- Substack recently introduced Notes, a feature similar to Twitter that allows writers to share short updates with subscribers.
- Twitter responded by blocking Substack-related content, causing backlash from its user base of independent small business owners who rely on Substack for enterprise software provision.
- Elon Musk claimed that Substack was trying to download a massive portion of the Twitter database to bootstrap their Twitter clone, which Substack CEO Chris Best refuted.
- The conflict highlights the challenge facing social media companies in balancing free speech and content moderation.
Substack, the popular subscription newsletter platform for writers, recently introduced a new feature called Notes that functions similarly to Twitter. The new feature allows writers to share shorter updates or thoughts with their subscribers, something that was previously not possible on the platform. However, the launch of this new feature has caused quite a stir on Twitter.
Twitter blocks Substack-related content
Twitter, a social media giant that has been in the news frequently of late for various reasons, including concerns around its handling of free speech and misinformation, responded to Substack’s new feature by blocking likes, retweets, and even search results containing the word “Substack”.
The move prompted a significant backlash from Substack’s user base, which mainly comprises independent small business owners who rely on the platform for enterprise software provision. Many have vowed to leave Twitter and instead use Substack Notes.
Elon Musk, who is now the CEO of Twitter, provided an explanation for the decision to block Substack-related content. In a response to a tweet, Musk claimed that Substack was “trying to download a massive portion of the Twitter database to bootstrap their Twitter clone,” which he found amusing.
It is worth noting that Musk’s comment was made without any evidence to support his claim.
Substack CEO Chris Best responded to Musk’s accusation in a post on Substack Notes, noting that Substack has used the Twitter API for years and that he believes the company is in compliance with the terms of service.
Best also expressed frustration with the situation, noting that Substack writers are not only users of the platform but also customers of his enterprise software product. As a result, any disruption to Substack links has a more significant impact on individual small business owners than on the platform company itself.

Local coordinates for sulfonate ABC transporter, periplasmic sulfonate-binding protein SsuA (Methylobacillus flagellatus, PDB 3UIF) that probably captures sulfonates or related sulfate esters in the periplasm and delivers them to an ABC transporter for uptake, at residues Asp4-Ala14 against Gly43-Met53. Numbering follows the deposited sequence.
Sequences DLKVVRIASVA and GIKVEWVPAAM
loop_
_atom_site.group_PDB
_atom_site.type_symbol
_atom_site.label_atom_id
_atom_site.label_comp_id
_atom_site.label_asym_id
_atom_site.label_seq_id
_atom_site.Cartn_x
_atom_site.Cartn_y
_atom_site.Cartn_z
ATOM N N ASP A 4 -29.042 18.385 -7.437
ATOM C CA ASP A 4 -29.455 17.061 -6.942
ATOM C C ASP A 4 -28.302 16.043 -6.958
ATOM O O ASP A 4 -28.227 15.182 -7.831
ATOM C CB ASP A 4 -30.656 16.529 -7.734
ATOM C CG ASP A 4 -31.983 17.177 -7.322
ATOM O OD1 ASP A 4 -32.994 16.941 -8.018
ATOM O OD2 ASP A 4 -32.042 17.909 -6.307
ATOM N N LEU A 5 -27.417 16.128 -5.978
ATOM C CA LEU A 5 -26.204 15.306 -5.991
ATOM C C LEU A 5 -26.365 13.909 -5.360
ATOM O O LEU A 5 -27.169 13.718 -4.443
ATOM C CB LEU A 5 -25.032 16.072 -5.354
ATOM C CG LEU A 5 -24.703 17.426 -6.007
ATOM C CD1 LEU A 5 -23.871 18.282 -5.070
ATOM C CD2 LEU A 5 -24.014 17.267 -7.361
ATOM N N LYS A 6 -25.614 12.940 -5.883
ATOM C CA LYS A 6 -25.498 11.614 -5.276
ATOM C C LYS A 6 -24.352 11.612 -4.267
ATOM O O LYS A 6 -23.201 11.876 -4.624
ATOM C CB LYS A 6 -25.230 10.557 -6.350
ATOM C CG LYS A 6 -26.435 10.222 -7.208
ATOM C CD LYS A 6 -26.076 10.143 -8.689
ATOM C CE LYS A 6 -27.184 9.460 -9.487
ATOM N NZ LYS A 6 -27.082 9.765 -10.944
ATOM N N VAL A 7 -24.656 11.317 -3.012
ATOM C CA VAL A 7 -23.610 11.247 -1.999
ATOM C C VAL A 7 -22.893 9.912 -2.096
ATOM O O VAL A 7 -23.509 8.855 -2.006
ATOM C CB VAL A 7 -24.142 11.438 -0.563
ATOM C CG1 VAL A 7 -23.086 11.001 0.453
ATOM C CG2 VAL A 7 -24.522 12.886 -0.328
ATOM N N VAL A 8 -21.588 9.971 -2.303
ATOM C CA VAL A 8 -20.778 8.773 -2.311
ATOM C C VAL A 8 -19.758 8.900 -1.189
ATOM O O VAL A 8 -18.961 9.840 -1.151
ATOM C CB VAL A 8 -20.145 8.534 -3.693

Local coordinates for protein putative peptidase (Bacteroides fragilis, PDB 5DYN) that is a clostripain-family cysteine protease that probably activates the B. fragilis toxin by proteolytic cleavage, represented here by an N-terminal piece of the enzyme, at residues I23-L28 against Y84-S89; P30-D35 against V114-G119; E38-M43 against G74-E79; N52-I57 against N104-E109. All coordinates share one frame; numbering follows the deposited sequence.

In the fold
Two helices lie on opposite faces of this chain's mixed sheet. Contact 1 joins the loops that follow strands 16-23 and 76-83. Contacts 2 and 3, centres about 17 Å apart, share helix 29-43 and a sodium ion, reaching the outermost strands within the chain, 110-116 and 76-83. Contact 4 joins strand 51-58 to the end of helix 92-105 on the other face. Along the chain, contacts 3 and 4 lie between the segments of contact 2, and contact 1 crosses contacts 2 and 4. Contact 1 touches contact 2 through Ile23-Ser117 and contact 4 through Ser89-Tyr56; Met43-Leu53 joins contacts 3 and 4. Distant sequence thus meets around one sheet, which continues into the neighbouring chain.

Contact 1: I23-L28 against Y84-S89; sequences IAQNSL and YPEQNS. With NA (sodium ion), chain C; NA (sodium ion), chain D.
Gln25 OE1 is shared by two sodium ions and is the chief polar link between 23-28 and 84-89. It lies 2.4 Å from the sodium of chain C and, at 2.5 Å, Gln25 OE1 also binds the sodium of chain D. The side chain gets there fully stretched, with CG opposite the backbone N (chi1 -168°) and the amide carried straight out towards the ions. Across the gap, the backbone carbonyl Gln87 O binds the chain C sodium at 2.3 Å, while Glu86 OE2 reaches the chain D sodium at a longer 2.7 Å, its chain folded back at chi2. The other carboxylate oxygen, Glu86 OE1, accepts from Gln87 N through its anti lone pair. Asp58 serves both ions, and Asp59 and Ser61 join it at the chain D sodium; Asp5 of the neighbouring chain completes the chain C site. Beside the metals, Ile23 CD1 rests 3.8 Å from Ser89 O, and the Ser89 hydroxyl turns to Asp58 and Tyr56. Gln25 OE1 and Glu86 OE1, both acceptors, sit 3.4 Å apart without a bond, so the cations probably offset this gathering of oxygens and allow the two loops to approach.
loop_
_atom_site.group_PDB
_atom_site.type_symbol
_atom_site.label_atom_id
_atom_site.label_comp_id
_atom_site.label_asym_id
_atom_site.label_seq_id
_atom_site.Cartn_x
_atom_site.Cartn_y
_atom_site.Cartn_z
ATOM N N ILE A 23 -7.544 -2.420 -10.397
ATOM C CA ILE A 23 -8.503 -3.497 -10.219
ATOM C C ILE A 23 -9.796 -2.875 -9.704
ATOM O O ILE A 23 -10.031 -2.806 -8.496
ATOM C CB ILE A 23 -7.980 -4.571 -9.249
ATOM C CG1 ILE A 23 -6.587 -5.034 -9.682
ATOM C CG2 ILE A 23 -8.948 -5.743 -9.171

The ongoing conflict between Substack and Twitter highlights the contentious issue of free speech on social media platforms. The current situation has led many to question the role of social media companies in moderating content, particularly as more users turn to independent platforms such as Substack for their news and commentary.
It is worth noting that Andreesen Horowitz, a prominent investment firm, has a stake in both Substack and Twitter. This connection has led some to speculate about potential conflicts of interest, particularly given the current situation.
The response to the Twitter/Substack conflict has been mixed, with some defending Twitter’s decision to block Substack-related content, citing concerns around misinformation and hate speech on the platform. Others have criticized Twitter’s actions, arguing that the move amounts to censorship and infringes on free speech.
The ongoing debate around free speech and moderation on social media platforms highlights the broader challenge facing these companies as they navigate increasingly complex issues around content and community management.
As more users turn to independent platforms such as Substack for their news and commentary, it is clear that the issue of free speech and moderation will remain a contentious one. Ultimately, it is up to social media companies to strike a balance between protecting their users and upholding the principles of free speech and open dialogue.